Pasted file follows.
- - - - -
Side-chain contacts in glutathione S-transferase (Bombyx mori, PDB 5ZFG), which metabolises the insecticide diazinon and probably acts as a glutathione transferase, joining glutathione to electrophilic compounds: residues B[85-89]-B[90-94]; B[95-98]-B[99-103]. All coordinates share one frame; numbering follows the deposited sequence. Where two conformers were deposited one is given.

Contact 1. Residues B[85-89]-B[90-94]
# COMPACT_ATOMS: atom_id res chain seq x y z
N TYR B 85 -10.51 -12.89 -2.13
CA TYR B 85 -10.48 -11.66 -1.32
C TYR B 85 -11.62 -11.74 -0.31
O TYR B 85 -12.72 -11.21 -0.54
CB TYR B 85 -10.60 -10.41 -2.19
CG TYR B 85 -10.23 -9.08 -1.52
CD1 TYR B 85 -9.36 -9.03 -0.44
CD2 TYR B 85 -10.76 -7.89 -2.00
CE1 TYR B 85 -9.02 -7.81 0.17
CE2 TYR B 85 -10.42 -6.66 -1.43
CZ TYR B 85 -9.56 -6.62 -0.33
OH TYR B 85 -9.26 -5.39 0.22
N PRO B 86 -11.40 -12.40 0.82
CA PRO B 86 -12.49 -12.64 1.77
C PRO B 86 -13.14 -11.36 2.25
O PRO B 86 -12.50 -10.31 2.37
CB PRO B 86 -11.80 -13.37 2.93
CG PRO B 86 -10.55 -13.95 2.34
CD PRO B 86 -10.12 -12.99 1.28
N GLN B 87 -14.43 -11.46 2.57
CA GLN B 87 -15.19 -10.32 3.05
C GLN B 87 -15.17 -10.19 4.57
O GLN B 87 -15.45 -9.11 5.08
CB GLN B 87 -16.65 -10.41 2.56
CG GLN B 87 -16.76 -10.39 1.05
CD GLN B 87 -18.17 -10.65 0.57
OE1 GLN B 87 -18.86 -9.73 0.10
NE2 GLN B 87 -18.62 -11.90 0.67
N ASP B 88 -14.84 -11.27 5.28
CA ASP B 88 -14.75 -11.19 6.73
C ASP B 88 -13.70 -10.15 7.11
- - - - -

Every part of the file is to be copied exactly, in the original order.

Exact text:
Side-chain contacts in glutathione S-transferase (Bombyx mori, PDB 5ZFG), which metabolises the insecticide diazinon and probably acts as a glutathione transferase, joining glutathione to electrophilic compounds: residues B[85-89]-B[90-94]; B[95-98]-B[99-103]. All coordinates share one frame; numbering follows the deposited sequence. Where two conformers were deposited one is given.

Contact 1. Residues B[85-89]-B[90-94]
# COMPACT_ATOMS: atom_id res chain seq x y z
N TYR B 85 -10.51 -12.89 -2.13
CA TYR B 85 -10.48 -11.66 -1.32
C TYR B 85 -11.62 -11.74 -0.31
O TYR B 85 -12.72 -11.21 -0.54
CB TYR B 85 -10.60 -10.41 -2.19
CG TYR B 85 -10.23 -9.08 -1.52
CD1 TYR B 85 -9.36 -9.03 -0.44
CD2 TYR B 85 -10.76 -7.89 -2.00
CE1 TYR B 85 -9.02 -7.81 0.17
CE2 TYR B 85 -10.42 -6.66 -1.43
CZ TYR B 85 -9.56 -6.62 -0.33
OH TYR B 85 -9.26 -5.39 0.22
N PRO B 86 -11.40 -12.40 0.82
CA PRO B 86 -12.49 -12.64 1.77
C PRO B 86 -13.14 -11.36 2.25
O PRO B 86 -12.50 -10.31 2.37
CB PRO B 86 -11.80 -13.37 2.93
CG PRO B 86 -10.55 -13.95 2.34
CD PRO B 86 -10.12 -12.99 1.28
N GLN B 87 -14.43 -11.46 2.57
CA GLN B 87 -15.19 -10.32 3.05
C GLN B 87 -15.17 -10.19 4.57
O GLN B 87 -15.45 -9.11 5.08
CB GLN B 87 -16.65 -10.41 2.56
CG GLN B 87 -16.76 -10.39 1.05
CD GLN B 87 -18.17 -10.65 0.57
OE1 GLN B 87 -18.86 -9.73 0.10
NE2 GLN B 87 -18.62 -11.90 0.67
N ASP B 88 -14.84 -11.27 5.28
CA ASP B 88 -14.75 -11.19 6.73
C ASP B 88 -13.70 -10.15 7.11